Resource Kits – Don’t Leave Home Without Them™
If you support NT for a living or just dabble with NT because you’re the only “computer” person working in your company or department, the resource kits are essential parts of the administrator’s toolkit. Right now, the NT Server 4.0 Resource Kit can be had for less than $300, but it’ll have a very short life span, so it’s not good value.
The workstation and server resource kits CD’s are available via TechNet (aka DogNet). TechNet costs about $800 per year, and is well worth the price. You have to order through Microsoft directly, rather than ordering through a dealer. The resource kit utilities are partially available via Microsoft’s ftp site. You can buy books of the resource kits for about $400, but they typically don’t have the latest versions of the CDs, and the paper text will be out of date within six months.
The resource kits contain many useful utilities, not the least being a telnet daemon, and the more useful “rconsole” (rconnect.exe). Both utilities give you access to a command prompt running on a remote NT server. Rconsole gives you full command shell functionality, and allows for most console programs to run (with the exception of things that change video modes, like Ghost 5.0 or games). Now that you know how to connect using mailslots above, you can do this inside a rconnect window as well. Layer upon layer upon layer…
I treat Resource Kits like dictionaries – they are deep, and you don’t have to know every nook and cranny, but if you spend a little bit of time every week getting know new tools, it’ll pay off in the end, or when you have a tight deadline.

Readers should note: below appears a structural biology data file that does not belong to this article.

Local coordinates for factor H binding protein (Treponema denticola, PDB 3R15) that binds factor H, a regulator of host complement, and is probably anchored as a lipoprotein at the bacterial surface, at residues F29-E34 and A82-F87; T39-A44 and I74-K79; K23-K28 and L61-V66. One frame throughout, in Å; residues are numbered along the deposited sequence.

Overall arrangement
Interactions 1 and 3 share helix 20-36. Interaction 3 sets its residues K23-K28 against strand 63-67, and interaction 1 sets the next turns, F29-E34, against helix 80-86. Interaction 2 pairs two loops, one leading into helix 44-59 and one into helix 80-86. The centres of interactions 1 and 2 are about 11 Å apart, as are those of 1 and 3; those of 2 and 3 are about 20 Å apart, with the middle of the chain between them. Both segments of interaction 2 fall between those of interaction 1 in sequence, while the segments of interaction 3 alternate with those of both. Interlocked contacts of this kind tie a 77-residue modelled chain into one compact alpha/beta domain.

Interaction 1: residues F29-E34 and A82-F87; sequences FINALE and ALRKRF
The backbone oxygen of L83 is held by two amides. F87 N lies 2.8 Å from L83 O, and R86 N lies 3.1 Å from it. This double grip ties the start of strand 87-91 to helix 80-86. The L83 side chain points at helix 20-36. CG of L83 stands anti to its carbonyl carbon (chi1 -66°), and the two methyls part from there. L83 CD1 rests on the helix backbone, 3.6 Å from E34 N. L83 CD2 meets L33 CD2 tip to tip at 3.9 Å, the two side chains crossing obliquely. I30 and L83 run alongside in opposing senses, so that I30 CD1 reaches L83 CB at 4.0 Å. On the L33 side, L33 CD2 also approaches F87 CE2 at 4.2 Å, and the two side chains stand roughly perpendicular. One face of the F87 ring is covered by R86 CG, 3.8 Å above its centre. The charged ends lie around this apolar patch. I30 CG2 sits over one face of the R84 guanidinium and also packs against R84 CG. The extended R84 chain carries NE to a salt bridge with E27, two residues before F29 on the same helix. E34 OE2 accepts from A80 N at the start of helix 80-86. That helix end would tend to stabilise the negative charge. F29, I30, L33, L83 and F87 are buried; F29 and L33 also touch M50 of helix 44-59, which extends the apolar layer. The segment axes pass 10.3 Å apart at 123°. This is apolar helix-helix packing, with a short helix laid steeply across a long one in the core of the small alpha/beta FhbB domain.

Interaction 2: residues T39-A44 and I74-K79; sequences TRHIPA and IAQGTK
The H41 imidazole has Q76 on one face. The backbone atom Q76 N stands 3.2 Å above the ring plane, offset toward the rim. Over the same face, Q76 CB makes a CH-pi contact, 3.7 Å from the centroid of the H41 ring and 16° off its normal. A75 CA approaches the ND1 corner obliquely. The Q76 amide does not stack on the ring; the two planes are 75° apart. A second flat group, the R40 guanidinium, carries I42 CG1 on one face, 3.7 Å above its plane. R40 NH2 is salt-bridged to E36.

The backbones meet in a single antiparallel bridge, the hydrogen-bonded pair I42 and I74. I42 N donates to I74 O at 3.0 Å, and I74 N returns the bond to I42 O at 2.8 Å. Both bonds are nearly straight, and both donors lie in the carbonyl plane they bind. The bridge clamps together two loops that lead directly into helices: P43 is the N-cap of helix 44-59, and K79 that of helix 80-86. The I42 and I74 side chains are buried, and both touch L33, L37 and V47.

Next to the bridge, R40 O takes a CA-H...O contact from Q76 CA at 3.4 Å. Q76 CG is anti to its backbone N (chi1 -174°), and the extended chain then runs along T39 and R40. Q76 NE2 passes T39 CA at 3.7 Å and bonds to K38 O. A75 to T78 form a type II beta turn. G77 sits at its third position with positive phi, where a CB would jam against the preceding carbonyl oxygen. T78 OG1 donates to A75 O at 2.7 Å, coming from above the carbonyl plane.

Tip of the week: Check out the password filter in the resource kit. It does a great job of allowing you to define what sort of passwords your users can use. The downside? It needs to be on all workstations.
NT has some nice functionality for managing remote sites, but sometimes the functionality is hidden somewhat. For example, if you wish to add a printer on a remote server, this used to be a doddle in NT 3.x, but it’s sort of hidden in NT 4.0. The trick? Browse the server and dive into the Printers folder. Add New Printer wizard is now available. You can’t easily create LPR or JetDirect ports, but if the ports already exist, then you can setup and manage printers remotely again.
To tone down some of the more unnecessary NetBIOS broadcasts, you can turn off the Computer Browser service on NT Workstations and member servers. This stops these machines participating in Browser elections. If you have WAN sites with asynchronous or single channel ISDN connections, you might want to have a look at WINS replication intervals (every 30 minutes might be too often). The replication governor (look it up in TechNet) and possibly revisiting your WAN infrastructure to minimize WAN traffic by placing a NT Server at the other end.
NT Services for Unix have been released as an actual product. This has a number of the MKS shell tools and an NFS server and client. It’s not the complete MKS tool kit, but it’s better than nothing. Internet Explorer 5.0 and Office 2000 are due on March 18th. One is free, the other will cost more J
Windows NT may not be the most manageable or serviceable operating system without some additional third party helpers, but judicious use of the available tools coupled with a methodical approach can help look after most technical support issues. As with most operating systems, proper production management techniques will boost reliability and availability.